A week or two ago, I realized that I deeply needed to be at the beach. This wasn’t some high-minded, spiritual revelation; it’d just been a rough week and I wanted to end it lying down with my toes in the sand, reading a good book in the December heat. This desire had swept over me pretty early in the week, and by Thursday (my Friday) I was ready to set out. I was going alone; I really just wanted the opportunity to exist and just breathe. Being around other people is great, but every now and then I just need some time alone. The problem here is that I’d never planned a solo journey before. Rather, I’d always been part of a trip someone else had been planning. This was to be my first self-planned trip.
I had all the logistics set up by early evening; I was planning to take a midnight bus to the coastal city of Manta. I packed up and called my uber at ten thirty. I was confident that I’d make it in time and be happily on the beach by morning. I was half right about that.
The doubts started to creep in when my uber driver asked if I had my tickets booked for the trip. It was a big holiday weekend, he said, and a lot of people were trying to get out of the city. I hadn’t quite connected those dots for myself, and I felt a little embarrassed to realize that it might have been a good call to make those reservations. Still, though, I waved away my worries; it’d all be fine. It had to be; I hadn’t just dropped ten dollars on an uber and spent the week dreaming of the beach only to stay in the mountains.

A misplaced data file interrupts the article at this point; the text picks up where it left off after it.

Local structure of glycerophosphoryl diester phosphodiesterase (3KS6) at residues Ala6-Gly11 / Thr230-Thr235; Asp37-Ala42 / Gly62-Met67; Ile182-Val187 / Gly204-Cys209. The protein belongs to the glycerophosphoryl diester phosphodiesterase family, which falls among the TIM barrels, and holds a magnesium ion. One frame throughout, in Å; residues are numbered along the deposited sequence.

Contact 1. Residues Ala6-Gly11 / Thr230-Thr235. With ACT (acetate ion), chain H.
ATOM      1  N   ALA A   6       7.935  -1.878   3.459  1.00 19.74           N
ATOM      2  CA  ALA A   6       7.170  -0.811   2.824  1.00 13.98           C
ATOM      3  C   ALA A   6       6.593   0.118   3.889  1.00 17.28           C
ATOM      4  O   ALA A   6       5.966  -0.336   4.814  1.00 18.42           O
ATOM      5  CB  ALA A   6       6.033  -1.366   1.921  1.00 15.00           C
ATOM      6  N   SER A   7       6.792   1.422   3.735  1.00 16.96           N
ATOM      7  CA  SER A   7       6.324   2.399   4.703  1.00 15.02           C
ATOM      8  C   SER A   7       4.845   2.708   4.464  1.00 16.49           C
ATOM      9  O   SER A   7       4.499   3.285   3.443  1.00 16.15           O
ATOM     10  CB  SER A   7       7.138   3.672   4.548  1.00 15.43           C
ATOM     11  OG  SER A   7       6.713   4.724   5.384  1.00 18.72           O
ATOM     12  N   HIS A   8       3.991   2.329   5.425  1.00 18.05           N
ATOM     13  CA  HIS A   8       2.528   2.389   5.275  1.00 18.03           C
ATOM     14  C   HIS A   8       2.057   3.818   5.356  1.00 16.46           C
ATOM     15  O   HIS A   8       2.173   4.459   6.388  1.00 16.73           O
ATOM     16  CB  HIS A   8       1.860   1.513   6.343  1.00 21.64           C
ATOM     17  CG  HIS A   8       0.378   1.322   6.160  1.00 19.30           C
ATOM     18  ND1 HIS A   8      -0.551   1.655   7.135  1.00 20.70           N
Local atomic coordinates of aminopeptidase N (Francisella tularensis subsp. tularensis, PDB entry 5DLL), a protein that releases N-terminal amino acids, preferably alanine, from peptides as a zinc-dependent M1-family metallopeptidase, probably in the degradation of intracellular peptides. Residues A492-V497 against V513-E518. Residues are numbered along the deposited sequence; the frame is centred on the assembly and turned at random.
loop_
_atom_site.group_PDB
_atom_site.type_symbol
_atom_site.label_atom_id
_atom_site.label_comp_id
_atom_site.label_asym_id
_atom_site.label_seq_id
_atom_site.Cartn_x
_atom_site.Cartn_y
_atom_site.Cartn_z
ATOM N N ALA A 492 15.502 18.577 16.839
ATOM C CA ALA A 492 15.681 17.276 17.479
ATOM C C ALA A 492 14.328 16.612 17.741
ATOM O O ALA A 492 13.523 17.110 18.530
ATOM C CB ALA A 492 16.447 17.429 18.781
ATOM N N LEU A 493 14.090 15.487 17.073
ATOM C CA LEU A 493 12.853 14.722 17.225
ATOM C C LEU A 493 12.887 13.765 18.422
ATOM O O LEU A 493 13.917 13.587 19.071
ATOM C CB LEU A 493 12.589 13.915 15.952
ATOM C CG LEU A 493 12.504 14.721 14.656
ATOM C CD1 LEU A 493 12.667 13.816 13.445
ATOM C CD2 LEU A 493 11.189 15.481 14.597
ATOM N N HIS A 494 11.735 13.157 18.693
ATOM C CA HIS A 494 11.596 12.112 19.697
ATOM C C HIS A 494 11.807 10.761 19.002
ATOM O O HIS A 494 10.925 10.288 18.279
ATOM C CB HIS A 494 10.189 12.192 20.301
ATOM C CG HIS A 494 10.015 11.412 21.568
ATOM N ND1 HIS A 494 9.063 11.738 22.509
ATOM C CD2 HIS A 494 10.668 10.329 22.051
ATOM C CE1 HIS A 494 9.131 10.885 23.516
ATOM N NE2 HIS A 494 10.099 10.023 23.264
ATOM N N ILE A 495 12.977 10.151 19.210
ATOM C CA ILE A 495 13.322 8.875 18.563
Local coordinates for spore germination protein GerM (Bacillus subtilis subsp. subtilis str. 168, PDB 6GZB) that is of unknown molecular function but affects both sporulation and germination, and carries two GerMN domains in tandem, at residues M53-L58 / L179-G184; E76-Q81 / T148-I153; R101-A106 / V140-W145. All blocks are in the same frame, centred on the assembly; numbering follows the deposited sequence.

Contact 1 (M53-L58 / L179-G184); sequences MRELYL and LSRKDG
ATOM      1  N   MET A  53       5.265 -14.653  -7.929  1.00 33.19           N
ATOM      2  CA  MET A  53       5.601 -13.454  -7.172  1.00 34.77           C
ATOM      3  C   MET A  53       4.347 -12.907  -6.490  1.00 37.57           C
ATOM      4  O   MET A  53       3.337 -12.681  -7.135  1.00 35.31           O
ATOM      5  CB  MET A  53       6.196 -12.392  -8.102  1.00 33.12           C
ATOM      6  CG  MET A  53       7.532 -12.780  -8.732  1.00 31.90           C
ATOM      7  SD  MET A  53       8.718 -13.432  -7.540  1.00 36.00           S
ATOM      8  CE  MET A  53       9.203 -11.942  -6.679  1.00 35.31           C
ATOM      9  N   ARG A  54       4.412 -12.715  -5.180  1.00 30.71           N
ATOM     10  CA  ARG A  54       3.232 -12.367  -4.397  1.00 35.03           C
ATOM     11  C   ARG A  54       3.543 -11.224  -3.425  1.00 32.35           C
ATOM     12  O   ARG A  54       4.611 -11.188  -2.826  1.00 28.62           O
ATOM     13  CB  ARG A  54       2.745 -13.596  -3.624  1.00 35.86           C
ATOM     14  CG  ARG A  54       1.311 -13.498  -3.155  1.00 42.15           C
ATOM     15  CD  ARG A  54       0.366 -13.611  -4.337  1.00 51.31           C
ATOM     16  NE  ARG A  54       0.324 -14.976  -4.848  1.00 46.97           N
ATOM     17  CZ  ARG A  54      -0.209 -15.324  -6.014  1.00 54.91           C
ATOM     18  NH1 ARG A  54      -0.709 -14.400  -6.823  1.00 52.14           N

I arrived at the bus terminal at 11:15, with (theoretically) plenty of time before the bus was slated to leave. I went to the counter: every bus to Manta was full. Went to the next counter, heading to the smaller (but still coastal) town of Esmeraldas: all full. Puerto Lopez, Puerto Viejo, Atacames: all full. I wasn’t going to the beach.
I called my friend, upset. I explained that I’d had a rough week and asked if she could meet me on her roof in half an hour. She said yes; I caught a cab and picked up some snacks on the way. Sitting up on her roof, eating chips and complaining to each other about our final exams, I felt at home in a way I rarely had before. It made me realize that I didn’t need to run away to be happy; all I need is to be with my friends. I still love the beach, but I understand now that it’s not necessarily the solution to all of my problems. I can just talk, and exist, and remind myself to be present in the place where I am—because sometimes, that’s enough.
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<p>Hi! I'm a current junior at the University of Rochester studying the history of early modern globalization, with a specific focus on links between Asia and Latin America. When I'm not busy writing papers, you can probably find me lying down on the beach, soaking in the sunlight, and reading sci-fi.</p>